In the 1987 action movie RoboCop, a reanimated police officer was given superhuman abilities by having parts of his body replaced with robotic technology after being killed in the line of duty.
For Chinese police, some of this technology can be duplicated without going to such extremes. In the movie, RoboCop had upgraded eyesight that allowed him to recognise wanted criminals just by looking in their general direction. Now, thanks to new facial recognition technology built into glasses, Chinese police can do the same.
This technology, already in use, means that a police officer can be walking down the street minding their own business, all the while, every face they come across is being scanned by the glasses and that information benchmarked against the criminal database. Wanted criminals need only accidentally wander into the path of these glasses to trigger a visual alert. Cleverly, the glasses will show the officer text saying that a certain person is a wanted felon and action is required. The officer can then choose how to proceed, without the unnecessary foot race that would eventuate from some form of audible alert.
Interestingly, this type of technology is not going down well with human rights groups. Parallels are being drawn between the facial recognition technology and excessive CCTV monitoring now present in many major cities. In fact, human rights groups have called for additional oversight and even the removal of the technology until any privacy concerns or issues can be ironed out. Their argument is that this type of technology can form the basis for intentional or unintentional monitoring of innocent citizens. If a person is minding their own business, and accidentally wanders near a crime, this type of technology would allow them to be tagged and categorised without due process. In other words, if they were caught on camera using the glasses, their face could inadvertently end up on a police database even though they hadn’t committed a crime.
As the security argument becomes one of politics rather than privacy, the battle lines are being drawn as to what value should be put on individual worries when compared to societal concerns for dangerous criminals to be brought to justice without committing any more crimes. Of course, both camps could easily agree that if the technology were only to be used against dangerous individuals, then there would be no issues at all. However, facial recognition requires all faces to be scanned in order to find the guilty – you can’t just scan the bad guys.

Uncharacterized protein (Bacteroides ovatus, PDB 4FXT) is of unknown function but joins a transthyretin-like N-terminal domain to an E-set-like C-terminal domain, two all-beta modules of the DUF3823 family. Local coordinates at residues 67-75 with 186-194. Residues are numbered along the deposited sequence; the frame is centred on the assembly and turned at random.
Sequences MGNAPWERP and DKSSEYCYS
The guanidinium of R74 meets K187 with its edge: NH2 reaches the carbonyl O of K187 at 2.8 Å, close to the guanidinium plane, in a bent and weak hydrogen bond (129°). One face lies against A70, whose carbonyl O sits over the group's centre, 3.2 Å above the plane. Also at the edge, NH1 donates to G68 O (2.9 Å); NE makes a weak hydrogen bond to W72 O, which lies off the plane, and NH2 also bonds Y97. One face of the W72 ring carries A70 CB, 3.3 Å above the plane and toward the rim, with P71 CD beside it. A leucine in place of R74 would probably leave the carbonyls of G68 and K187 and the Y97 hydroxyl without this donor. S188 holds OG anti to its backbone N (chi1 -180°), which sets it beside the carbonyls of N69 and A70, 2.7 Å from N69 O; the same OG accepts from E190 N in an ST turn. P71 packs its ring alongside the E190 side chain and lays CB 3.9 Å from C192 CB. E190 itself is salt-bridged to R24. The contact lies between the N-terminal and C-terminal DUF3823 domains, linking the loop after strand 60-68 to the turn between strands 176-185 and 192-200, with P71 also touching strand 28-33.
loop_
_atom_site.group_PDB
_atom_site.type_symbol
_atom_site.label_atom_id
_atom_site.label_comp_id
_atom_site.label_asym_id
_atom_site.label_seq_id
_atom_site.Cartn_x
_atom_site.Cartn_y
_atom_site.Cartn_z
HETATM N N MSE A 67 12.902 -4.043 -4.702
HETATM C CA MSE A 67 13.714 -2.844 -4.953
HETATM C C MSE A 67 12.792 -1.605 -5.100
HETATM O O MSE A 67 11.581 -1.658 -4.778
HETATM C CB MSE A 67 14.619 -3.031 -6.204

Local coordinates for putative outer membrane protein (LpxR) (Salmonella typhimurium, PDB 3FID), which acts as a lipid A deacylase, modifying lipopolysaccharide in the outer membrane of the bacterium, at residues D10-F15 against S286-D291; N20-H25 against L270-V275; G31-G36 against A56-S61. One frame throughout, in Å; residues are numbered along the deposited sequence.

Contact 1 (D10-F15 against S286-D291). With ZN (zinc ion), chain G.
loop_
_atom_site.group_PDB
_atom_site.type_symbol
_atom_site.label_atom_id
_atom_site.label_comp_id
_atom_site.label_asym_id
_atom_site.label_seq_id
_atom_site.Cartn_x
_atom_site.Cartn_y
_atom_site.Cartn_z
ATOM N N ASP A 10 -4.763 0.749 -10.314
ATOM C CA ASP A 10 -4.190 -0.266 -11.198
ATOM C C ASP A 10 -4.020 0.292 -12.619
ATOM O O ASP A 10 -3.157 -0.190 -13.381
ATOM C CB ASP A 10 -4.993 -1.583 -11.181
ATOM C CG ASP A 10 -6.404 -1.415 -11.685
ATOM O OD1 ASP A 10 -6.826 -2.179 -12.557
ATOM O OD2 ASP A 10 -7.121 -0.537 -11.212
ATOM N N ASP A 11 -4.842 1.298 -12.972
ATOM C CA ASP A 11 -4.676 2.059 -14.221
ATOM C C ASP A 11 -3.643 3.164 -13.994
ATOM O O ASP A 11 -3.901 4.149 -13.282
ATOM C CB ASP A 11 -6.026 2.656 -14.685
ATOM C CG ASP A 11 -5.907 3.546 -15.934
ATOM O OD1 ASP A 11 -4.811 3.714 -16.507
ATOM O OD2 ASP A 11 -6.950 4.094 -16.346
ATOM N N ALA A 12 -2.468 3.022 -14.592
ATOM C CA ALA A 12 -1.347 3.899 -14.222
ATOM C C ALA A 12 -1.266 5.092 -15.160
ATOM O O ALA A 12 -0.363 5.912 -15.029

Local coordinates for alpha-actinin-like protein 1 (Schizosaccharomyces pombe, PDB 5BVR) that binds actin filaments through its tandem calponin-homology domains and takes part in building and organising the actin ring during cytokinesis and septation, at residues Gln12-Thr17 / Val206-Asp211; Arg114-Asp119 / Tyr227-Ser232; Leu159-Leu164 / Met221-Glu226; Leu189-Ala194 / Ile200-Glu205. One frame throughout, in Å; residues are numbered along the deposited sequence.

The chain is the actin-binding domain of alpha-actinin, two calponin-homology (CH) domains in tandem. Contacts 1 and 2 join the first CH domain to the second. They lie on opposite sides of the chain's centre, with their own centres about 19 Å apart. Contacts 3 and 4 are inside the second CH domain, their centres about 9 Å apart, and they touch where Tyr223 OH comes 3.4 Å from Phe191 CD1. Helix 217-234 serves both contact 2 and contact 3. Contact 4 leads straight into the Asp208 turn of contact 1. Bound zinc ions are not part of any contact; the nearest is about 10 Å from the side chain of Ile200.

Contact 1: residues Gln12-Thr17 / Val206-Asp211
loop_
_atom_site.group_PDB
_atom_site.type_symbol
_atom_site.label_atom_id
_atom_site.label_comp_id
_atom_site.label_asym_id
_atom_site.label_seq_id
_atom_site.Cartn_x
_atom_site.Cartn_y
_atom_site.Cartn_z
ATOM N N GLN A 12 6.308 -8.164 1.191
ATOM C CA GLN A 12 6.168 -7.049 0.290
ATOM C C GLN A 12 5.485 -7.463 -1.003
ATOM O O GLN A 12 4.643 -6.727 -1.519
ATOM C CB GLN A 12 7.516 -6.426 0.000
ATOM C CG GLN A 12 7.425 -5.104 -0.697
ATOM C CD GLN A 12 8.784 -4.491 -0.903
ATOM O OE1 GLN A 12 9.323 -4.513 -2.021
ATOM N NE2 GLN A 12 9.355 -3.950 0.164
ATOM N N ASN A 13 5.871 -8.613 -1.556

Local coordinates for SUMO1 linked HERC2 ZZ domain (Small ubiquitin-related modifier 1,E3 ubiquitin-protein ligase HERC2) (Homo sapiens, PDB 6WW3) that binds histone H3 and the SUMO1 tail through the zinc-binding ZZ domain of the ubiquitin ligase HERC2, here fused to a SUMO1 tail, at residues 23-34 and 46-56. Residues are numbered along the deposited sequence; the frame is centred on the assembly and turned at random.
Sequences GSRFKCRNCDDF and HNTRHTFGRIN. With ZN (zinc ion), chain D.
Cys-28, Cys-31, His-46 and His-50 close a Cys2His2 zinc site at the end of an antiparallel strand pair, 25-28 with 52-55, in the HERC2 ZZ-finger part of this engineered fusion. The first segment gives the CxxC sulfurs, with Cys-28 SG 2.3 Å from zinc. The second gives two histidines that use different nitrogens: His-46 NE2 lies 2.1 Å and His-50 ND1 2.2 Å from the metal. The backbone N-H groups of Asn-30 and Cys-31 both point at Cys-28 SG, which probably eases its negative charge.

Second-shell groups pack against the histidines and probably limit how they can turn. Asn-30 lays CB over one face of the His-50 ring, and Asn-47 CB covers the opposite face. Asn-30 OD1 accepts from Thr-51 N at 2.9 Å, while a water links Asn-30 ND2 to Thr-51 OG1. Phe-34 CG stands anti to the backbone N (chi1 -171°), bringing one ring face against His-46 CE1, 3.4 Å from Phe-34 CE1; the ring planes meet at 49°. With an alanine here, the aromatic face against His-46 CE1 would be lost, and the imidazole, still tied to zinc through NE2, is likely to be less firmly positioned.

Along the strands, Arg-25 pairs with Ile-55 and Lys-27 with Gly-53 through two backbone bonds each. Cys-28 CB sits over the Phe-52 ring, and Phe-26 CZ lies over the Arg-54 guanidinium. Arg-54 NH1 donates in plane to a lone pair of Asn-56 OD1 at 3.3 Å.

This will come down to what the information is used for after the scan is complete. Unfortunately, over the last few years, politicians have done little to help their citizens feel comfortable that the various security agencies are worthy of their trust. While concerns about privacy would have, in the past, been deemed by many to be conspiracy theories- the government only wants to protect us after all- for many, this is no longer the case. Added to this are worries about unintentional breaches, such as hacks and even clumsiness on the part of security agencies and their leadership. Then, finally, there are the legislative concerns – how will the database be policed? Do you automatically appear on it once you have committed a crime at all? Does a speeding ticket constitute a crime? Will this technology be combined with CCTV technology to create a field of awareness that knows exactly where everyone is at any given time?
The answers to these questions may come in the form of an ongoing conversation, but based on previous experience, it’s good to see governments, police forces and security agencies being held to account when new technology comes online.